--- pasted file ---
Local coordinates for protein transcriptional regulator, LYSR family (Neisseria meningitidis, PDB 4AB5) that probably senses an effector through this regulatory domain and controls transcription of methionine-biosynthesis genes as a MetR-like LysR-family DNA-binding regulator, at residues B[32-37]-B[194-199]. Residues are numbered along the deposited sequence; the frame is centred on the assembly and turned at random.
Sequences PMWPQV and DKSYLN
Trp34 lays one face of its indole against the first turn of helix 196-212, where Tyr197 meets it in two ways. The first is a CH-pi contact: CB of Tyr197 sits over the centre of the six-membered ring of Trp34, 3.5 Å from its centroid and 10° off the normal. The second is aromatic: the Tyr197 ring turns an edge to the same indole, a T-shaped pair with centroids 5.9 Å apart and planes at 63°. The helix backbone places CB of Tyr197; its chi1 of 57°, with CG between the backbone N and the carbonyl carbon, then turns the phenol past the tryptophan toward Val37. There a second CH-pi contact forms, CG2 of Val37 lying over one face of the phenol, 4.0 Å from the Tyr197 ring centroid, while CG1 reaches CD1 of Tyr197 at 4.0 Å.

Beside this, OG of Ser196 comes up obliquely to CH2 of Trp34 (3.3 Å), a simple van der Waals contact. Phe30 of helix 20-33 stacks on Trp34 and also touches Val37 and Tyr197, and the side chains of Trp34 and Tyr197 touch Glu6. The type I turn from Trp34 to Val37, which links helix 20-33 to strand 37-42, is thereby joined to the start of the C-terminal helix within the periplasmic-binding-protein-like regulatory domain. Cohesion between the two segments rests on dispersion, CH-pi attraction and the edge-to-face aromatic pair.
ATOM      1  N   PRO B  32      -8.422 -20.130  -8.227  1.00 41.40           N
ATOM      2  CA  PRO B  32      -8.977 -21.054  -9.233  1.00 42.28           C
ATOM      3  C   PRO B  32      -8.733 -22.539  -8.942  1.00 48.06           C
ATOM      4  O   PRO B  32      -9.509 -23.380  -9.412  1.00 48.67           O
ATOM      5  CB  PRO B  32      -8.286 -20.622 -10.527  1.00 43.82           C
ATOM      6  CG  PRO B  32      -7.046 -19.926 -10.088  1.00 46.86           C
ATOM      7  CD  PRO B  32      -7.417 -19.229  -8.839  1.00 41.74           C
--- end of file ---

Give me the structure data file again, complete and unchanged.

Local coordinates for protein transcriptional regulator, LYSR family (Neisseria meningitidis, PDB 4AB5) that probably senses an effector through this regulatory domain and controls transcription of methionine-biosynthesis genes as a MetR-like LysR-family DNA-binding regulator, at residues B[32-37]-B[194-199]. Residues are numbered along the deposited sequence; the frame is centred on the assembly and turned at random.
Sequences PMWPQV and DKSYLN
Trp34 lays one face of its indole against the first turn of helix 196-212, where Tyr197 meets it in two ways. The first is a CH-pi contact: CB of Tyr197 sits over the centre of the six-membered ring of Trp34, 3.5 Å from its centroid and 10° off the normal. The second is aromatic: the Tyr197 ring turns an edge to the same indole, a T-shaped pair with centroids 5.9 Å apart and planes at 63°. The helix backbone places CB of Tyr197; its chi1 of 57°, with CG between the backbone N and the carbonyl carbon, then turns the phenol past the tryptophan toward Val37. There a second CH-pi contact forms, CG2 of Val37 lying over one face of the phenol, 4.0 Å from the Tyr197 ring centroid, while CG1 reaches CD1 of Tyr197 at 4.0 Å.

Beside this, OG of Ser196 comes up obliquely to CH2 of Trp34 (3.3 Å), a simple van der Waals contact. Phe30 of helix 20-33 stacks on Trp34 and also touches Val37 and Tyr197, and the side chains of Trp34 and Tyr197 touch Glu6. The type I turn from Trp34 to Val37, which links helix 20-33 to strand 37-42, is thereby joined to the start of the C-terminal helix within the periplasmic-binding-protein-like regulatory domain. Cohesion between the two segments rests on dispersion, CH-pi attraction and the edge-to-face aromatic pair.
ATOM      1  N   PRO B  32      -8.422 -20.130  -8.227  1.00 41.40           N
ATOM      2  CA  PRO B  32      -8.977 -21.054  -9.233  1.00 42.28           C
ATOM      3  C   PRO B  32      -8.733 -22.539  -8.942  1.00 48.06           C
ATOM      4  O   PRO B  32      -9.509 -23.380  -9.412  1.00 48.67           O
ATOM      5  CB  PRO B  32      -8.286 -20.622 -10.527  1.00 43.82           C
ATOM      6  CG  PRO B  32      -7.046 -19.926 -10.088  1.00 46.86           C
ATOM      7  CD  PRO B  32      -7.417 -19.229  -8.839  1.00 41.74           C